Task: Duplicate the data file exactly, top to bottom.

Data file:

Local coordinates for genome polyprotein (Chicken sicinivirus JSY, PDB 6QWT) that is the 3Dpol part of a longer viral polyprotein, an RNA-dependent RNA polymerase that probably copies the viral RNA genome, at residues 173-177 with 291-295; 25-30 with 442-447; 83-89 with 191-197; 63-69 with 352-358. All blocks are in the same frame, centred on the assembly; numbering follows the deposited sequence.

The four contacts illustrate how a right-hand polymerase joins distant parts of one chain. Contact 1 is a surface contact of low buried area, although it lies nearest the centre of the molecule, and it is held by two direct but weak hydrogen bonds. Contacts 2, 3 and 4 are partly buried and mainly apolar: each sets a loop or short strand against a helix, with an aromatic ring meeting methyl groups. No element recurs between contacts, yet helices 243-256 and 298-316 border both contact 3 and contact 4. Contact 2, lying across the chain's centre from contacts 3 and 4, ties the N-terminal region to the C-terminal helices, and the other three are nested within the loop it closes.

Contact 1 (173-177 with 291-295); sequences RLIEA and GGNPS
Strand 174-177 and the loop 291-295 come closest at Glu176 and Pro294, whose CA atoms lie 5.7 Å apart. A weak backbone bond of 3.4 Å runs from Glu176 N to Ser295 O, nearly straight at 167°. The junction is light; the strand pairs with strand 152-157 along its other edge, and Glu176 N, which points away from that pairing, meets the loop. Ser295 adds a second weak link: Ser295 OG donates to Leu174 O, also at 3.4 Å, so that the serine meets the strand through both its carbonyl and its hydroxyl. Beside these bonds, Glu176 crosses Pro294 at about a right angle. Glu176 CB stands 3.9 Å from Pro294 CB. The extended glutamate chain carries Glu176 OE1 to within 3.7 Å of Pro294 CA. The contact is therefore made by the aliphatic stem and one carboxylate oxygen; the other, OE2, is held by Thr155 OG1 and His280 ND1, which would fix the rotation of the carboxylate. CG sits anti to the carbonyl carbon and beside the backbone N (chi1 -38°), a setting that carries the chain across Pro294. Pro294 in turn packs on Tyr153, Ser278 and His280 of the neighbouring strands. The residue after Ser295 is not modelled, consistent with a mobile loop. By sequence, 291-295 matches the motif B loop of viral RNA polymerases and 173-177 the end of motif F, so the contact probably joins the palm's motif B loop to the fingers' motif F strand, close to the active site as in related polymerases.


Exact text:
Local coordinates for genome polyprotein (Chicken sicinivirus JSY, PDB 6QWT) that is the 3Dpol part of a longer viral polyprotein, an RNA-dependent RNA polymerase that probably copies the viral RNA genome, at residues 173-177 with 291-295; 25-30 with 442-447; 83-89 with 191-197; 63-69 with 352-358. All blocks are in the same frame, centred on the assembly; numbering follows the deposited sequence.

The four contacts illustrate how a right-hand polymerase joins distant parts of one chain. Contact 1 is a surface contact of low buried area, although it lies nearest the centre of the molecule, and it is held by two direct but weak hydrogen bonds. Contacts 2, 3 and 4 are partly buried and mainly apolar: each sets a loop or short strand against a helix, with an aromatic ring meeting methyl groups. No element recurs between contacts, yet helices 243-256 and 298-316 border both contact 3 and contact 4. Contact 2, lying across the chain's centre from contacts 3 and 4, ties the N-terminal region to the C-terminal helices, and the other three are nested within the loop it closes.

Contact 1 (173-177 with 291-295); sequences RLIEA and GGNPS
Strand 174-177 and the loop 291-295 come closest at Glu176 and Pro294, whose CA atoms lie 5.7 Å apart. A weak backbone bond of 3.4 Å runs from Glu176 N to Ser295 O, nearly straight at 167°. The junction is light; the strand pairs with strand 152-157 along its other edge, and Glu176 N, which points away from that pairing, meets the loop. Ser295 adds a second weak link: Ser295 OG donates to Leu174 O, also at 3.4 Å, so that the serine meets the strand through both its carbonyl and its hydroxyl. Beside these bonds, Glu176 crosses Pro294 at about a right angle. Glu176 CB stands 3.9 Å from Pro294 CB. The extended glutamate chain carries Glu176 OE1 to within 3.7 Å of Pro294 CA. The contact is therefore made by the aliphatic stem and one carboxylate oxygen; the other, OE2, is held by Thr155 OG1 and His280 ND1, which would fix the rotation of the carboxylate. CG sits anti to the carbonyl carbon and beside the backbone N (chi1 -38°), a setting that carries the chain across Pro294. Pro294 in turn packs on Tyr153, Ser278 and His280 of the neighbouring strands. The residue after Ser295 is not modelled, consistent with a mobile loop. By sequence, 291-295 matches the motif B loop of viral RNA polymerases and 173-177 the end of motif F, so the contact probably joins the palm's motif B loop to the fingers' motif F strand, close to the active site as in related polymerases.